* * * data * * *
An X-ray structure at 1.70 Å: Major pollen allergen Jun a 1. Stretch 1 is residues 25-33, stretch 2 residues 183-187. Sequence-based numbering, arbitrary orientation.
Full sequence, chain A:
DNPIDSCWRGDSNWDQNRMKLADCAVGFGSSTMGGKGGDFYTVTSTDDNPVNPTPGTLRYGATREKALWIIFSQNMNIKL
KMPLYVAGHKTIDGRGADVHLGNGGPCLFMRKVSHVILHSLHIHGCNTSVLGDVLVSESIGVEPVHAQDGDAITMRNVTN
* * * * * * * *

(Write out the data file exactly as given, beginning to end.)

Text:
An X-ray structure at 1.70 Å: Major pollen allergen Jun a 1. Stretch 1 is residues 25-33, stretch 2 residues 183-187. Sequence-based numbering, arbitrary orientation.
Full sequence, chain A:
DNPIDSCWRGDSNWDQNRMKLADCAVGFGSSTMGGKGGDFYTVTSTDDNPVNPTPGTLRYGATREKALWIIFSQNMNIKL
KMPLYVAGHKTIDGRGADVHLGNGGPCLFMRKVSHVILHSLHIHGCNTSVLGDVLVSESIGVEPVHAQDGDAITMRNVTN